What I'm writing: Chapter 21. Edits and blurb for Romancing the Geek.
This is a drive-by posting. Last night I got the contract offer for Romancing the Geek and a note that said they wanted the final edits done by Sunday. Of course the first edits weren't sent until this morning, and they need those today.
But--why Jack Kerouac? If you look at my Jan 5th entry, you'll see that one of my writing partners, Darlyn Finch, is the current writer in residence at the Jack Kerouac house. She emailed her writing newsletter subscribers late last night (well past my bedtime) about the official date and time for the party, and that more information was on my website. Well, since that was the first I'd seen the final plans, guess what? It wasn't.
Is now. :-) But I've had a rather hectic day so far.
Sorry --- Roxanne St. Claires' next 5 goal tips will have to wait until my next entry. My goal includes a minimum word count each day, and it's past two in the afternoon, I haven't done a lick of the job I get paid for yet, and my count to this point is zero.
Wednesday, January 10, 2007
What I'm working on: Scoring GH entries. Chapter 20.
Have you got your goals identified? I find them highly motivating. When I'd otherwise be floundering, or procrastinating, I can look at my notebook and pick something that achieves one of my goals and feel like I've "done good." Things I might put off until I was "in the mood" now become satisfying because I feel like it's moving me forward, not just something I ought to do when I get around to it.
Yesterday I joined another RWA chapter (there are 3 in reasonablly proximity, and I've been meaning to hook up with at least one other for over a year.) I wrote almost double my word count minimum, and filed receipts from the previous weekend's chapter events. Nothing horribly exciting (except maybe the chapter breakthrough!) but they were GOALS and I can check them off.
A few more tidbits to share. At the meeting, Roxanne St Claire handed out a Goals Tip Sheet. You know, like those handy hints to keep you on your diet, or help you manage your budget. I'll post some here over the next few entries.
1. Write every goal on paper and make sure it is MEASURABLE
2. Post your goals where you will see them every day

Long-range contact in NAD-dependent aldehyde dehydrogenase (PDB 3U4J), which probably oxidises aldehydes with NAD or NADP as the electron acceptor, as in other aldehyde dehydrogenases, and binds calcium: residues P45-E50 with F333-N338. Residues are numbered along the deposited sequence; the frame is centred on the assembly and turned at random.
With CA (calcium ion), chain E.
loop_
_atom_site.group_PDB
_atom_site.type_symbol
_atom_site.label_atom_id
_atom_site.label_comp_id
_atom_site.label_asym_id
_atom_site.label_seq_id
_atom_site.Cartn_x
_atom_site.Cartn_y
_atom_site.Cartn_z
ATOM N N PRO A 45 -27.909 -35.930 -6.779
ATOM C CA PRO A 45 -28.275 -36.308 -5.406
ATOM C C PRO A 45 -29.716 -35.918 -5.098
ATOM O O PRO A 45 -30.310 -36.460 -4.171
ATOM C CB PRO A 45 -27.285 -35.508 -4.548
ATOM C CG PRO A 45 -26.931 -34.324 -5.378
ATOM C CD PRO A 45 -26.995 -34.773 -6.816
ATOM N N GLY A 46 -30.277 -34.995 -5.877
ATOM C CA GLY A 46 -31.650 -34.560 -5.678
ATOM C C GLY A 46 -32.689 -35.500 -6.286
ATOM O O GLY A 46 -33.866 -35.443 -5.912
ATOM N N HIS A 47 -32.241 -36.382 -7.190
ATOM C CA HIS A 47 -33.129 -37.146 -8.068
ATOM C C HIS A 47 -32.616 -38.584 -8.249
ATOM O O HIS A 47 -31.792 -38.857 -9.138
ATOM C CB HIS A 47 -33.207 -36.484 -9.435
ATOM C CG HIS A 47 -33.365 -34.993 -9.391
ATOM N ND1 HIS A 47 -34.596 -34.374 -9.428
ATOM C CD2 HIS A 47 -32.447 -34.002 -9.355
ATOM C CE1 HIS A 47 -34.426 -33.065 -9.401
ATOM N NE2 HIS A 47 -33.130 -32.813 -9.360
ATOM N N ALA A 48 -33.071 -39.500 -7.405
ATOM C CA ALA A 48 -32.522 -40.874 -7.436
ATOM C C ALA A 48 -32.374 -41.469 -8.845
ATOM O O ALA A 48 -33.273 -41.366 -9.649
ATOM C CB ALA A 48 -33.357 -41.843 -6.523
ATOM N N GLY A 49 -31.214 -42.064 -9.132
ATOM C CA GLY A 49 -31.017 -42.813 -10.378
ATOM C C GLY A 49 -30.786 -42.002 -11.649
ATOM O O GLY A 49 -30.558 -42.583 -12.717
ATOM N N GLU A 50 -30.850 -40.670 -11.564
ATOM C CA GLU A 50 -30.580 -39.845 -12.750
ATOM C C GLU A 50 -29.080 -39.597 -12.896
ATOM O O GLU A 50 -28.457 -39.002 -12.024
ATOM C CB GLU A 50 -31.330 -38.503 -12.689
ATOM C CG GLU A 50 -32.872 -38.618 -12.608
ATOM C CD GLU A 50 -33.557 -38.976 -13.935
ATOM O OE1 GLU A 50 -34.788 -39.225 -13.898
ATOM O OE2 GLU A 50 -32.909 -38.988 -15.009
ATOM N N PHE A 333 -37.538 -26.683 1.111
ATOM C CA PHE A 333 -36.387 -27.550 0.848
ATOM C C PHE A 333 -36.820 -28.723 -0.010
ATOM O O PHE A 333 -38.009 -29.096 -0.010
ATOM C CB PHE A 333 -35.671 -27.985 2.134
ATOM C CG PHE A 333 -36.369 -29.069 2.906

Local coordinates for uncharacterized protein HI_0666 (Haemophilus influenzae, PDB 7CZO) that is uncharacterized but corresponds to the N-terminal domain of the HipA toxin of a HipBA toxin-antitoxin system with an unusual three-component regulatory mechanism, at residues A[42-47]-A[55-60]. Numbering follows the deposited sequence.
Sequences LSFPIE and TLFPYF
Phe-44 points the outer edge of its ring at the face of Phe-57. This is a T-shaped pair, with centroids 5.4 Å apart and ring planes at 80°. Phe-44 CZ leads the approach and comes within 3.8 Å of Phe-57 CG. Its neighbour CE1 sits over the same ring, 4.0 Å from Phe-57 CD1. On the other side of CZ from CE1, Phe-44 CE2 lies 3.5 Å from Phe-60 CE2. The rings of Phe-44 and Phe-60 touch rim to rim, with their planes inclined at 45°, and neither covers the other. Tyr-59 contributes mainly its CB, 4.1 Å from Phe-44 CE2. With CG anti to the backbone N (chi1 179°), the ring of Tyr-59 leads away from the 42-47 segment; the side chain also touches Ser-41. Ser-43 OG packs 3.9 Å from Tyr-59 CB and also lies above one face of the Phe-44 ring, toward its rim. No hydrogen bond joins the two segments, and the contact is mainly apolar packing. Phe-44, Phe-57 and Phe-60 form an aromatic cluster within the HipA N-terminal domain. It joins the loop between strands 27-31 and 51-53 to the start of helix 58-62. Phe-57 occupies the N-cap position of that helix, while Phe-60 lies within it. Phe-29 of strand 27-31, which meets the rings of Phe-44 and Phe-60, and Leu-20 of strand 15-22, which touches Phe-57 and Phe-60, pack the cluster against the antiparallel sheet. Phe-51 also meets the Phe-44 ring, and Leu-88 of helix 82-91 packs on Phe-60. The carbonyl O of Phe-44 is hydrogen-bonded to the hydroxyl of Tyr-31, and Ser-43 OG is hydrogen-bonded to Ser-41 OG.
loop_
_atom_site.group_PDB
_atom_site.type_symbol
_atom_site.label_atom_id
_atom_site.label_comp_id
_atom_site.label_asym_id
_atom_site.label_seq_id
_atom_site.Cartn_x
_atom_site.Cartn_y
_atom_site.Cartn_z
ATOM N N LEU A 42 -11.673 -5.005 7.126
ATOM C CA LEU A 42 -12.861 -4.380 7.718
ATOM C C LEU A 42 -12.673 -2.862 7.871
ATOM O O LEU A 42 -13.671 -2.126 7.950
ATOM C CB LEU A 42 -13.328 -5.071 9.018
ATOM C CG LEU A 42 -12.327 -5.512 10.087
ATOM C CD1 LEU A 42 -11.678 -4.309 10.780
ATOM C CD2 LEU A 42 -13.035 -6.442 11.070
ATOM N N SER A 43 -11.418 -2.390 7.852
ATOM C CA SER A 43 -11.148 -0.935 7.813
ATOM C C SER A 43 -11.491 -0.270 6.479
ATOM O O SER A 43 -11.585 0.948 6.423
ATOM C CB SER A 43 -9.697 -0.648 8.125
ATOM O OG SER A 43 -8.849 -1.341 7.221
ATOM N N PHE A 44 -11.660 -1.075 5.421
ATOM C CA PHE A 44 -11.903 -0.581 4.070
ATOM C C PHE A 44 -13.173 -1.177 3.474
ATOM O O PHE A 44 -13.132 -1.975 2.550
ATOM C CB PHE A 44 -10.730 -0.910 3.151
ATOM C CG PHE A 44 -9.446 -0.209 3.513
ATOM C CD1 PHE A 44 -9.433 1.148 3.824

3. Don't go to bed until you've written a word minimum (250-500)
4. Keep a daily track of words/pages produced
5. Do one thing every day, first thing in the morning that's on your goal list.
Sunday, January 07, 2007
What I'm reading: Summer by the Sea, by Susan Wiigs.
What I'm writing: Chapter 20. Goals for the year.
After yesterday's workshop on Goal Setting by Roxanne St. Claire, I'm crawling around feeling like a total slacker. It's not that she's the self-proclaimed Goddess of Goals—I have no aspirations to outdo her for the title. Heck, I have no aspirations of even coming in tenth. But she did make us examine how we were fooling ourselves with broad, generic dream-goals.
A goal is an objective, which has to be broken down into quantifiable and measurable units. With time limits, too. These are not things like, "Make the NY Times Best Seller List." Goals are attainable via means under your control, not someone else's. So, although I do have a real goal at the top of my list—"write at least 500 'new' words a day", there are a whole lot more vague things I need to sit down and plan out.
And you have to write them down. According to Roxanne, in a notebook, where you can look at them and see if you've accomplished anything.
Rather than 'improve my craft' I have to decide HOW I'm going to attack that. Read more examples of good writing? How many books a month? What about craft books. How many of those? Submitting to agents? That needs to be broken down into bite-sized chunks, too. For example: